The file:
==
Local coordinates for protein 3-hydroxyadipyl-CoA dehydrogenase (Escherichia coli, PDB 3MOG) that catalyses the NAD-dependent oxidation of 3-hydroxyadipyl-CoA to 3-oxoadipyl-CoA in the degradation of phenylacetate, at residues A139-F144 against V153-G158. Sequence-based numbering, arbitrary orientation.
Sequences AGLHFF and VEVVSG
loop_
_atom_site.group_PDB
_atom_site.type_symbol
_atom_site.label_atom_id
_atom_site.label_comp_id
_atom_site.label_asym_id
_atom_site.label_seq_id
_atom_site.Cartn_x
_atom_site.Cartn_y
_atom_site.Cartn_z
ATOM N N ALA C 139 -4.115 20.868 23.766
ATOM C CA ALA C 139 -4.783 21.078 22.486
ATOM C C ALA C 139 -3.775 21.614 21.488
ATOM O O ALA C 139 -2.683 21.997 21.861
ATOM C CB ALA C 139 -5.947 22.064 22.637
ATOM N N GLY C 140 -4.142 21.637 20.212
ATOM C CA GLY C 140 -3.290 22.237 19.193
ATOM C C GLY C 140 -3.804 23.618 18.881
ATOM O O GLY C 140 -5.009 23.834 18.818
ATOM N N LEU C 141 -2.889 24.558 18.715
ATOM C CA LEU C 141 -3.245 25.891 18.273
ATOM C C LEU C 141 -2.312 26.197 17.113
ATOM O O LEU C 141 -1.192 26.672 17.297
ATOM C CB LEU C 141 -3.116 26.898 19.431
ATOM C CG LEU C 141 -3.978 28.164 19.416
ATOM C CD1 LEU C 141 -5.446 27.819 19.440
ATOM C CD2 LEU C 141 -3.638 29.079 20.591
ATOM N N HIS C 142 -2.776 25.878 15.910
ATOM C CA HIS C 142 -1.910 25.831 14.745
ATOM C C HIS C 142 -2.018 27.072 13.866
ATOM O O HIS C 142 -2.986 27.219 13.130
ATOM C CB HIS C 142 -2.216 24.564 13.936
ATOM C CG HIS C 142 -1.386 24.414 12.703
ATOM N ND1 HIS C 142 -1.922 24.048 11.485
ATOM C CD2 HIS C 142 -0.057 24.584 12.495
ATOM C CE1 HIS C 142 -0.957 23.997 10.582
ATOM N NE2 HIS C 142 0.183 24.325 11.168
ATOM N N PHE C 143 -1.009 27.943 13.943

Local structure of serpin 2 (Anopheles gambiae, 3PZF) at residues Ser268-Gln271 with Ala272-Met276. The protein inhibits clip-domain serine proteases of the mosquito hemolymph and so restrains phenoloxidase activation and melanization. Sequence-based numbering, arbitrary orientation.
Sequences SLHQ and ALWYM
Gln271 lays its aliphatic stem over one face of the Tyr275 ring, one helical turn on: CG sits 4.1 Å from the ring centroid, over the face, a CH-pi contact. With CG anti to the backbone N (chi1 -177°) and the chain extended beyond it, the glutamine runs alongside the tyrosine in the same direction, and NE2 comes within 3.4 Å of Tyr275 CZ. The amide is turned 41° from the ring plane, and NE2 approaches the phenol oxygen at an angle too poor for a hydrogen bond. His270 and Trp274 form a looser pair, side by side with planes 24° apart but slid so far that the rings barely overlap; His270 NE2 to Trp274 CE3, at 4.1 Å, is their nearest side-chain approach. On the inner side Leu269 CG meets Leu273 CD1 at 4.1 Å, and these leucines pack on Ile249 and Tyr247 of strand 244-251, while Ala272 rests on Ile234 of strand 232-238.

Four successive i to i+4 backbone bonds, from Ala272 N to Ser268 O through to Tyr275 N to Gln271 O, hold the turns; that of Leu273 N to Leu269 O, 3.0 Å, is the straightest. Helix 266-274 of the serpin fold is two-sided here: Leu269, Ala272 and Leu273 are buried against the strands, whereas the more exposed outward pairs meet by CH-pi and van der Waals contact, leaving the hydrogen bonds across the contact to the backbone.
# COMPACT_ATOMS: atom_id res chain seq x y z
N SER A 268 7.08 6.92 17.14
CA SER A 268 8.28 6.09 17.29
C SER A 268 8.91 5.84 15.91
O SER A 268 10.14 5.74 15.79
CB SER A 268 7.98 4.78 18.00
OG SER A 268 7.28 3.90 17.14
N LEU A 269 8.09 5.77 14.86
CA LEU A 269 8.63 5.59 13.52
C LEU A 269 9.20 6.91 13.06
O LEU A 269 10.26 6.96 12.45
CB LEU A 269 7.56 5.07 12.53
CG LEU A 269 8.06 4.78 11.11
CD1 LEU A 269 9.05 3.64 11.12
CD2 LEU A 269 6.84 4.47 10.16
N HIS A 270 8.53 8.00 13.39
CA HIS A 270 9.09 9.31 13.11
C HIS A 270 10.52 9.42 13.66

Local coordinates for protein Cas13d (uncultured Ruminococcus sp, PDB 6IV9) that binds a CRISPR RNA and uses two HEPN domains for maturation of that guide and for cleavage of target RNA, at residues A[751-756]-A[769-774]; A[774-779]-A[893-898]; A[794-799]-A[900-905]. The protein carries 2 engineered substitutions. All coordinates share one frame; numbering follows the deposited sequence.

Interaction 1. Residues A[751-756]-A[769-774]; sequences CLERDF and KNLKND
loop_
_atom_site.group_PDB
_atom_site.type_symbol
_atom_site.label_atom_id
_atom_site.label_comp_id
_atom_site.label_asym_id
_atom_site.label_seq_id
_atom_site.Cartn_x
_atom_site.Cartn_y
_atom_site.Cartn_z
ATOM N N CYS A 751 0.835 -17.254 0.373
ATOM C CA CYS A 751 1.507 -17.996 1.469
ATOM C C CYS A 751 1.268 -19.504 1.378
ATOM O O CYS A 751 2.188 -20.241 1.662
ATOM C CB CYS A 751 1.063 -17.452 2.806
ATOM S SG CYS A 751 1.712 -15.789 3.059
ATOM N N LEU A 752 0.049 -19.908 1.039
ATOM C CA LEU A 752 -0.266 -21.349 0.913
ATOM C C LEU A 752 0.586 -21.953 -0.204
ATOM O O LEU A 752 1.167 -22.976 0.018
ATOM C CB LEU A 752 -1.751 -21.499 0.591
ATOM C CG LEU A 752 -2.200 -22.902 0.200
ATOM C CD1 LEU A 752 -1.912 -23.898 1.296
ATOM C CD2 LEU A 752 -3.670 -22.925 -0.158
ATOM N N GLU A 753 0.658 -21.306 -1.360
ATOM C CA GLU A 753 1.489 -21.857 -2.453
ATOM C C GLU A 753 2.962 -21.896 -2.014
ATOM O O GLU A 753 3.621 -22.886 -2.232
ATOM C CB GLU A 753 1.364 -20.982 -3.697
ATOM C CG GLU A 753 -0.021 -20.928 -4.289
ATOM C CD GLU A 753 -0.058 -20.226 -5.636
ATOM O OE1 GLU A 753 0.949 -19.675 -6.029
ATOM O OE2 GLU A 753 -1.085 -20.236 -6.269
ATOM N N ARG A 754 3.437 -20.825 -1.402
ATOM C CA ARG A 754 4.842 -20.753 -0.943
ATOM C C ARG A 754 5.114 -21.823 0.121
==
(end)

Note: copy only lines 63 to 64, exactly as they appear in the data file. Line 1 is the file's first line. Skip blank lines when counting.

Local coordinates for protein Cas13d (uncultured Ruminococcus sp, PDB 6IV9) that binds a CRISPR RNA and uses two HEPN domains for maturation of that guide and for cleavage of target RNA, at residues A[751-756]-A[769-774]; A[774-779]-A[893-898]; A[794-799]-A[900-905]. The protein carries 2 engineered substitutions. All coordinates share one frame; numbering follows the deposited sequence.

Interaction 1. Residues A[751-756]-A[769-774]; sequences CLERDF and KNLKND